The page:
Irish boats come, Irish boats go. And while some will always be remembered, others leave barely a twirl of wake in the communal memory. The best-remembered has to be Conor O’Brien’s world-girdling Saoirse. Yet it could reasonably be claimed that Harry Donegan’s Gull was the boat that made the difference, for she was there in Ireland when it mattered, whereas Saoirse was away, performing on the global stage.
In 1921, the Donegan family of Cork bought Gull, an 1896 Charles E Nicholson-designed and Camper & Nicholson-built 18-ton gaff cutter, with a notably large jackyard topsail. The patriarch of the family, solicitor Harry Donegan (1870-1940) sailed her until his death on St Patrick’s Day of 1940, which came after a sublime 1939 end-of-season sail from Schull back to Cork Harbour, the perfect final passage for a great sailor.
During his time with the well-loved boat, he was soon busy with Gull in the final stages of the Civil War in 1922, carrying a messenger (Michael Collins’ sister, as it happens) with dispatches for the Pro-Treaty Government from Cork for eventual delivery to Commander-in-Chief Collins in Dublin, a task made necessary by the Anti-Treaty rebels destroying all other means of communication – road, rail, whatever - between the two cities.
After peace of sorts had broken out in 1923, in addition to a programme of cruiser-racing in and from Cork Harbour, Harry Donegan was soon back to his hobby of surveying popular cruising anchorages for his privately-circulated cruising guide to southwest Ireland. And then when the call came for entries for the novel Fastnet Race of 1925, despite the fact that Ireland’s Fastnet Rock was only a mark of the course with the start eastward out of the Solent from Ryde, and the finish at Plymouth in Devon, he willingly entered Gull to be one of the seven starters. She was in the lead overall at one stage, and at the finish she placed third.
Thus Gull was present at the foundation of the Ocean Racing Club - soon to be the RORC – in Plymouth in 1925, and four years later she was present at the foundation in Glengarriff in 1929 of the Irish Cruising Club, a project which had long been dear to Harry Donegan’s heart.
During the eleven years he had with the ICC (of which he was Vice Commodore), Harry Donegan was one of the club’s keenest active members, regularly bringing his demanding cutter round to the Irish Sea for ICC East Coast events, while at the same time playing the leading role in Cork Harbour, and somehow finding space for the occasional RORC racing foray as well.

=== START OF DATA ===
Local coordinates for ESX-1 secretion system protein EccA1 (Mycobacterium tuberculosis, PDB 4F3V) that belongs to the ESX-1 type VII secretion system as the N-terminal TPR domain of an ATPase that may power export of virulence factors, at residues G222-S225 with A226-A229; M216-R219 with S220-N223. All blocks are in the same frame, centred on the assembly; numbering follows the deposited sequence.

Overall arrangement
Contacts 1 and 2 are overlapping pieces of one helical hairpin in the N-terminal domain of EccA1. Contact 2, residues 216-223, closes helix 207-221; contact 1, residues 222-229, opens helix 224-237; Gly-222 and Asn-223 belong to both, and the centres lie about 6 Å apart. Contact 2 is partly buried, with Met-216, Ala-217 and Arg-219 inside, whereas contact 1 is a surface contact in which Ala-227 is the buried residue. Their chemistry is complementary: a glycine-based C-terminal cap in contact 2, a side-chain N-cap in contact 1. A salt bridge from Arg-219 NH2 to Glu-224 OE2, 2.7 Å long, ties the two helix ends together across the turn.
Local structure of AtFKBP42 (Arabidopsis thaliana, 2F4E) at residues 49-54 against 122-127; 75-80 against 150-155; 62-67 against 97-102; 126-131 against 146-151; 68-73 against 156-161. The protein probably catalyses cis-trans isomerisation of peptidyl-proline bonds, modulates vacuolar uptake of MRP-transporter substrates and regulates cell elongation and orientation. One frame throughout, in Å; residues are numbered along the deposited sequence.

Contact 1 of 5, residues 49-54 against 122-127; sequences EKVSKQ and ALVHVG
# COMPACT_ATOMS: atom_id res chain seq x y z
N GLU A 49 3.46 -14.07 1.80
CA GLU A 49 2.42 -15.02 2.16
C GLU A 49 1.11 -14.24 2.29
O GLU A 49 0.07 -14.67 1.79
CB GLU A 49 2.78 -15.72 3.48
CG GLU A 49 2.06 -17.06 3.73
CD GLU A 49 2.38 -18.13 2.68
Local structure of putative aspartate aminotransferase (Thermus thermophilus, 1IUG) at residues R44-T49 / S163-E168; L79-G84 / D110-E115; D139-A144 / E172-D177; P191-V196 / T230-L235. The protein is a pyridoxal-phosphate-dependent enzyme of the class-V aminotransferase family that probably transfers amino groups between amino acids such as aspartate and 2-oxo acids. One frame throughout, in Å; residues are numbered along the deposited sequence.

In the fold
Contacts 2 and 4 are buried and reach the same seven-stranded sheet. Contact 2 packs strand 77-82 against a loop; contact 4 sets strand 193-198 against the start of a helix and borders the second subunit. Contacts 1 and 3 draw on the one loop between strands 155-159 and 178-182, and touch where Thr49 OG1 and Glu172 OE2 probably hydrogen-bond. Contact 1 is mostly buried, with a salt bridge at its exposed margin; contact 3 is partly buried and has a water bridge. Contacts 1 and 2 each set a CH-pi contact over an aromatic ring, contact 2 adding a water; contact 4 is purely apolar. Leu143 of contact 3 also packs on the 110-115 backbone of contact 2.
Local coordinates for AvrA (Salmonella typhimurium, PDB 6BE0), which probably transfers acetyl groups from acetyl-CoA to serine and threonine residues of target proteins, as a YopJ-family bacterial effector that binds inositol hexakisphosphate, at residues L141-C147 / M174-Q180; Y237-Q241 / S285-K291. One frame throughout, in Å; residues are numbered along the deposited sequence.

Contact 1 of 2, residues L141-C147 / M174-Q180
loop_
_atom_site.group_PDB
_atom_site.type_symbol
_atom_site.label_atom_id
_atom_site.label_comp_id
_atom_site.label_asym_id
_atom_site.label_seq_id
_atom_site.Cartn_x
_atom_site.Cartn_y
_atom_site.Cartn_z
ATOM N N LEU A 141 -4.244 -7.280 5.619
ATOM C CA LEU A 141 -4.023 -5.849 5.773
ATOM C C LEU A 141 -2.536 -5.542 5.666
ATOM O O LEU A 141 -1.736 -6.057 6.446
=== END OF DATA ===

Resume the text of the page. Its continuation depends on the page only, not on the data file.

In his latter days, his son Harry Jnr was an active partner on the boat, but after Old Harry died, things weren’t quite the same, Young Harry was interested in trying other boat types, and as soon as World War II was over, Gull was sold – now considered quite old by the standards of the time – to the south of England. The word is that she ended her days in the 1950s in a mud berth in Poole Harbour, gradually mouldering away into the bottomless sludge.
Yet it seems that while the corporeal Gull may have disappeared into Poole Harbour’s primaeval ooze, her friendly ghost was soon haunting the place, quietly looking for an opportunity to resume sailing the sea with the gift of fresh youth. But it wasn’t until 1998, when the noted local boatbuilder Ken Latham was commissioned to build the hull of a classically proportioned 50-footer, that Gull’s necessary opportunity presented itself, and somehow her spirit became successfully enmeshed in the style and appearance of a dreamship which was supposed to represent a miniaturised version of the very Scottish Alfred Mylne-designed 120ft gaff ketch Thendara from the 1930s.
Certainly, this had been the design brief for the late Jeremy Lines, who was a startling example of nominative determinism, for what could somebody called Lines possibly be, other than the in-house yacht designer for Camper & Nicholsons in their final glory days?
It was after his retirement that he was given the commission in his own right as a yacht designer for this meticulously-detailed 50-footer. And while he may have conscientiously tried to re-create Alfred Mylne as asked, the shadow of the genius of Charles E Nicholson was at his shoulder, and Gull emerged again – fresh and new and exquisitely built - beside Poole Harbour.